Context.— Despite intense debates about legalization, there are few data examining
the details of actual euthanasia and physician-assisted suicide (PAS) cases
in the United States.
Objective.— To determine whether the practices of euthanasia and PAS are consistent
with proposed safeguards and the effect on physicians of having performed
euthanasia or PAS.
Design.— Structured in-depth telephone interviews.
Setting and Participants.— Randomly selected oncologists in the United States.
Outcome Measures.— Adherence to primary and secondary safeguards for the practice of euthanasia
and PAS; regret, comfort, and fear of prosecution from performing euthanasia
Results.— A total of 355 oncologists (72.6% response rate) were interviewed on
euthanasia and PAS. On 2 screening questions, 56 oncologists (15.8%) reported
participating in euthanasia or PAS; 53 oncologists (94.6% response rate) participated
in in-depth interviews. Thirty-eight of 53 oncologists described clearly defined
cases of euthanasia or PAS. Twenty-three patients (60.5%) both initiated and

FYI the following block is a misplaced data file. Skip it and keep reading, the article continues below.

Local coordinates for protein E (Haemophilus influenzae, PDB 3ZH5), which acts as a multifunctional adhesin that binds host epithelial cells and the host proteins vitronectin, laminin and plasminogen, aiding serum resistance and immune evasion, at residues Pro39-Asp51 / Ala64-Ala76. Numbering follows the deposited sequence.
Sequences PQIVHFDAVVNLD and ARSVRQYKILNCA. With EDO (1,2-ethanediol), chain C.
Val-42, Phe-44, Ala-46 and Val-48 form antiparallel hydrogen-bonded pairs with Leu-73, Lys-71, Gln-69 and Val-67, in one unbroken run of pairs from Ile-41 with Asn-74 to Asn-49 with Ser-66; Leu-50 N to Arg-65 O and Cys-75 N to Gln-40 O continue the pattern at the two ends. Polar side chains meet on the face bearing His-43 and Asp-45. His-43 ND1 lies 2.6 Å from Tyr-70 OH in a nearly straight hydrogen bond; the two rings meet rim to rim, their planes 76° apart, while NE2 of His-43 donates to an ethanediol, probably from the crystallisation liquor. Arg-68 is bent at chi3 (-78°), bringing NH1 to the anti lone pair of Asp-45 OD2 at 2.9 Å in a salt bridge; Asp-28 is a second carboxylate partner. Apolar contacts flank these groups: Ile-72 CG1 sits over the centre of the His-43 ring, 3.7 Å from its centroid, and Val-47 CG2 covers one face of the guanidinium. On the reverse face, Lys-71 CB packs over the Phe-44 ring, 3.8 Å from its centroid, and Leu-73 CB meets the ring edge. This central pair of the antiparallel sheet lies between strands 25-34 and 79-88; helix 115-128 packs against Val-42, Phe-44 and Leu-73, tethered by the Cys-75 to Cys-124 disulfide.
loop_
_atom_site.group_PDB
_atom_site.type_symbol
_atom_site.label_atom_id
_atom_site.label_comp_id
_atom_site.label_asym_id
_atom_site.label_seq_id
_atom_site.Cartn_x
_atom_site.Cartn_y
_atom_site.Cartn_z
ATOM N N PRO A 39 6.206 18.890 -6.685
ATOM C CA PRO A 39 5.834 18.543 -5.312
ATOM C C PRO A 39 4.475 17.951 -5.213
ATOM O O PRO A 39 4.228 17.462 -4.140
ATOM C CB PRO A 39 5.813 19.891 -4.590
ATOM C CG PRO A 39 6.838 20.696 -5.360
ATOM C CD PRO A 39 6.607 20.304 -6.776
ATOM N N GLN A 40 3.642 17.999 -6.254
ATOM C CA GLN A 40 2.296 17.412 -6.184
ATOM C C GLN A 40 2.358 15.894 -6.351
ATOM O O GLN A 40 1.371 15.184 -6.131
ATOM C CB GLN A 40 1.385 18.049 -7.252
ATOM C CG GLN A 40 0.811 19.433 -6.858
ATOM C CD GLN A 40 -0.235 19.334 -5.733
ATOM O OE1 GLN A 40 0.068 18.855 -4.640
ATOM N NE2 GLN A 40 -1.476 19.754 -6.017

repeated their request for euthanasia or PAS, but 6 patients (15.8%) did not
participate in the decision for euthanasia or PAS. Thirty-seven patients (97.4%)
were experiencing unremitting pain or such poor physical functioning they
could not perform self-care. Physicians sought consultation in 15 cases (39.5%).
Overall, oncologists adhered to all 3 main safeguards in 13 cases (34.2%):
(1) having the patient initiate and repeat the request for euthanasia or PAS,
(2) ensuring the patient was experiencing extreme physical pain or suffering,
and (3) consulting with a colleague. Those who adhered to the safeguards had
known their patients longer and tended to be more religious. In 28 cases (73.7%),
the family supported the decision. In all cases of pain, patients were receiving
narcotic analgesia. Fifteen patients (39.5%) were enrolled in a hospice. While
19 oncologists (52.6%) received comfort from having helped a patient with
euthanasia or PAS, 9 (23.7%) regretted having performed euthanasia or PAS,
and 15 (39.5%) feared prosecution.
Conclusions.— Intractable pain or poor physical functioning seem to be nearly absolute
requirements for physicians to perform euthanasia or PAS. Only one third of
cases are performed consistently with proposed safeguards. For some patients,
end-of-life care that includes opioid analgesia and hospice care does not
obviate their desire for euthanasia or PAS. While the majority of physicians
seem comforted by their actions, some experience adverse consequences from
having performed euthanasia or PAS.